Home skin peels are a less expensive way to give your face a little extra glow. One of the most popular is the trichloroacetic acid, or TCA home peel. TCA is available in concentrations from less than 5 percent to 30 percent or more. When using a home TCA peel, stay well below the 30 percent levels to avoid accidentally damaging your skin. It is not usually necessary to neutralize TCA peels, but you should keep a solution handy in case your skin reacts badly to the peel.
Put 1 cup of warm water into a clean, shallow bowl. Add 2 tsp. of baking soda and swirl or stir the solution until the baking soda has completely dissolved.
Dip a clean cotton pad into the baking soda solution and squeeze out most of the excess liquid. Don't squeeze it completely dry. You are not trying to wipe away the TCA peel, just neutralize the reaction between the trichloroacetic acid and your skin by soaking it with the baking soda solution.
Wipe the saturated cotton pad across your skin every where you applied the TCA peel. Discard the cotton pad when it begins to dry out; don’t dip the used pad back into the solution.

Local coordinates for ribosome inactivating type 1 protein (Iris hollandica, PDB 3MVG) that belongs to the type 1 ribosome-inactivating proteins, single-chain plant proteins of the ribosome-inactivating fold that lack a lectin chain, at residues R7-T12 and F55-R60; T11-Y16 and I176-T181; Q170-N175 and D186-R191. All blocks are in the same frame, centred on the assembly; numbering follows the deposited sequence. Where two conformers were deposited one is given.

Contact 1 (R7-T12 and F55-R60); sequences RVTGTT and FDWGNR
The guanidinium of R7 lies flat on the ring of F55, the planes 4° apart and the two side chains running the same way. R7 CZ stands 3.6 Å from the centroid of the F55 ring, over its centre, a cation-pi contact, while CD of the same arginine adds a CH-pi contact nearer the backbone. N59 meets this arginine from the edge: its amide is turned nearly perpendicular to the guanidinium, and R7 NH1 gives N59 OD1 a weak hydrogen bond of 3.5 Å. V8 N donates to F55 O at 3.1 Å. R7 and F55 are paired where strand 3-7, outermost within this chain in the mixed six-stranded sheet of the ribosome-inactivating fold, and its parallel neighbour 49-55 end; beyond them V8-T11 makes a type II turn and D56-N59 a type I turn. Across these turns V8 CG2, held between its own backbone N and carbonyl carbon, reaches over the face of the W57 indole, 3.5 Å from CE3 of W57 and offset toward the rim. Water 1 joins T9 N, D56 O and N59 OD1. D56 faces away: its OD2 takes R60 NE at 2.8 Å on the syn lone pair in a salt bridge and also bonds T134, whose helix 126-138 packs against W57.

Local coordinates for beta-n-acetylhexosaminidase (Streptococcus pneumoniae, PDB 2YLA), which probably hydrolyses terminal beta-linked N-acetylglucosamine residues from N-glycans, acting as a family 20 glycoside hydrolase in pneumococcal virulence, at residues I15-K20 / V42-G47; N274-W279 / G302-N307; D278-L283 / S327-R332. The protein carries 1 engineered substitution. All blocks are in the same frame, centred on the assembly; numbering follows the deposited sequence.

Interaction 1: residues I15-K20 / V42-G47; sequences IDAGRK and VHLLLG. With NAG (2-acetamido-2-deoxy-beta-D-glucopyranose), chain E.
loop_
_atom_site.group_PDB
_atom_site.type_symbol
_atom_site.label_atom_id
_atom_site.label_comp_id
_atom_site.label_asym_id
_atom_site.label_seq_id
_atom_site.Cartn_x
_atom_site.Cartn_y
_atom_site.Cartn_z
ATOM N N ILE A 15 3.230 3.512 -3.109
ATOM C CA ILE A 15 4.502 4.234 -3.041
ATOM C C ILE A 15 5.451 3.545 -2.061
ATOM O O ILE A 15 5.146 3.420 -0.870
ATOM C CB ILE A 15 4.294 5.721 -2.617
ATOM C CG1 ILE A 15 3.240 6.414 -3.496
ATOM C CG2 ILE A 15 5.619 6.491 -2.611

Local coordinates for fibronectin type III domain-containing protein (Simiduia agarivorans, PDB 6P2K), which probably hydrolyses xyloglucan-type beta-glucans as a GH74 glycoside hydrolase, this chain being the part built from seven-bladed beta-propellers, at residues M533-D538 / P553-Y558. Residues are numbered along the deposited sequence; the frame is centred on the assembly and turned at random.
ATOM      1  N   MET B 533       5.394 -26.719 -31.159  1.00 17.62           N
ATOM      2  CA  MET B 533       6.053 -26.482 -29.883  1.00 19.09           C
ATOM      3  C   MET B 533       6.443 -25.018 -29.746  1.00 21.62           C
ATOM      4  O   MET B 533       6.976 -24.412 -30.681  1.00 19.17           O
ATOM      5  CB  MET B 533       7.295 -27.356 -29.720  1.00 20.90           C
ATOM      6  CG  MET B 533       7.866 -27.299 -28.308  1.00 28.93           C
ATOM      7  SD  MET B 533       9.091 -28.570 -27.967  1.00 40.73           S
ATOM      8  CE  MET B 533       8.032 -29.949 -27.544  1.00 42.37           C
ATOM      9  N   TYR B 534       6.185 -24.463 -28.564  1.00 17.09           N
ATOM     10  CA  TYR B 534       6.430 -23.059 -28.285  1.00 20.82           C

Wet fresh cotton pads and use them to neutralize the TCA peel on every part of your face.
Follow the instructions that came with your TCA kit as far as removing the TCA and proper after care.
Always use the included TCA neutralizing solution if one comes with your kit.
Never leave a TCA peel on for longer than the manufacturer recommends, as this can damage your skin.
Emmy-award nominated screenwriter Brynne Chandler is a single mother of three who divides her time between professional research and varied cooking, fitness and home & gardening enterprises. A running enthusiast who regularly participates in San Francisco's Bay to Breakers run, Chandler works as an independent caterer, preparing healthy, nutritious meals for Phoenix area residents.